Reduced eye fixation and deficits in emotion identification accuracy have been commonly reported in individuals with autism spectrum disorder (AS), but are not ubiquitous. There is growing evidence that emotion processing deficits may be better accounted for by comorbid alexithymia (i.e., difficulty understanding and describing one's emotional state), rather than AS symptoms per se. Another possible explanation is anxiety, which is often comorbid with AS; emotion processing difficulties, including attentional biases, have also been observed in anxiety disorders, suggesting that anxiety symptoms may also influence emotion processing within AS. The purpose of the current study was to test the role of dimensional symptoms of autism, anxious apprehension (AA), and alexithymia in mediating eye fixation across two different facial processing tasks with three adult samples: adults diagnosed with autism (AS; n = 30), adults with clinically-elevated anxiety without autism (HI-ANX; n = 29), and neurotypical adults without high anxiety (NT; n = 46). Experiment 1 involved participants completing an emotion identification task involving short video clips. Experiment 2 was a luminescence change detection task with an emotional-expression photo paired with a neutral-expression photo. Joy, anger, and fear video and photo stimuli were used. Dimensional, mixed-effects models showed that symptoms of autism, but not alexithymia, predicted lower eye fixation across two separate face processing tasks. There were no group differences or significant dimensional effects for accuracy. Anxious apprehension was negatively related to response time in Experiment 1 and positively related to eye fixation in Experiment 2. An attentional avoidance of negative emotions was observed in the NT and HI-ANX group, but not the AS group. The bias was most pronounced at lower levels of AS symptoms and higher levels of AA symptoms. The results provide some evidence for a possible anxiety-related subtype in AS, with participants endorsing high autism symptoms, but low anxious apprehension, demonstrating more classic emotion processing deficits of reduced eye fixation.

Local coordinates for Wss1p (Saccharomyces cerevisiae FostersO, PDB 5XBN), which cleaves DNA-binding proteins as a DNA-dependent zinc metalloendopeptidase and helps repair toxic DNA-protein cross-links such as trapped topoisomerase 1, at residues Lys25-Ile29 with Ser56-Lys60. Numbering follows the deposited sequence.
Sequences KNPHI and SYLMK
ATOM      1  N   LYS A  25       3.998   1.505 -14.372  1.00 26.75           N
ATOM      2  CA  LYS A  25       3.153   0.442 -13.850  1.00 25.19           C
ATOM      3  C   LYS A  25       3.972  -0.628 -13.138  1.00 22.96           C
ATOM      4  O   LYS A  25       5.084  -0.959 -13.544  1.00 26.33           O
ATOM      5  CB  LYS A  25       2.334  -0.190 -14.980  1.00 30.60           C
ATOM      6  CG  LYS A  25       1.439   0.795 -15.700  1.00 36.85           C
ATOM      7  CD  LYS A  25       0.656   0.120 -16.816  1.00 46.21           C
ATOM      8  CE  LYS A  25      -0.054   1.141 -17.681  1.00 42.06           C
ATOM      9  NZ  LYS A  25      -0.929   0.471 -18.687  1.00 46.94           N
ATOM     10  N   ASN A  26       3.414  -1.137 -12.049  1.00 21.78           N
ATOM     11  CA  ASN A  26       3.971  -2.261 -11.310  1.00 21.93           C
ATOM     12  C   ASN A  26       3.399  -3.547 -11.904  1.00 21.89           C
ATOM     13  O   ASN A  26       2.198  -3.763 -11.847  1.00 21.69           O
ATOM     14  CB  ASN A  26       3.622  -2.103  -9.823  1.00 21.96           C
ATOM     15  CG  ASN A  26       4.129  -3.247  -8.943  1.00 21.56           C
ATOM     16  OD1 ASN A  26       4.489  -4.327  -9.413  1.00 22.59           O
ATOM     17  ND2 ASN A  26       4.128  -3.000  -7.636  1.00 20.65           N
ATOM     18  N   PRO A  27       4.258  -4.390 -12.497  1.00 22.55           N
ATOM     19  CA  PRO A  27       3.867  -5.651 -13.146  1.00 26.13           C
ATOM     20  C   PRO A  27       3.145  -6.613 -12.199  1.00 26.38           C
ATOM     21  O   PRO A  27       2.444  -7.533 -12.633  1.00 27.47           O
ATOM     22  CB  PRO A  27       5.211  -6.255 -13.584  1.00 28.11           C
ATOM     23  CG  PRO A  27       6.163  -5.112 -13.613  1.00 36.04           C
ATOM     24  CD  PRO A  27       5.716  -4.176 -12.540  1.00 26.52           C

College and Department
Family, Home, and Social Sciences; Psychology
BYU ScholarsArchive Citation
Stephenson, Kevin G., "Autism, Alexithymia, and Anxious Apprehension: A Multimethod Investigation of Eye Fixation" (2018). All Theses and Dissertations. 6916.
alexithymia, anxious apprehension, autism, emotion, eye fixation, eye tracking, mixed-effects modeling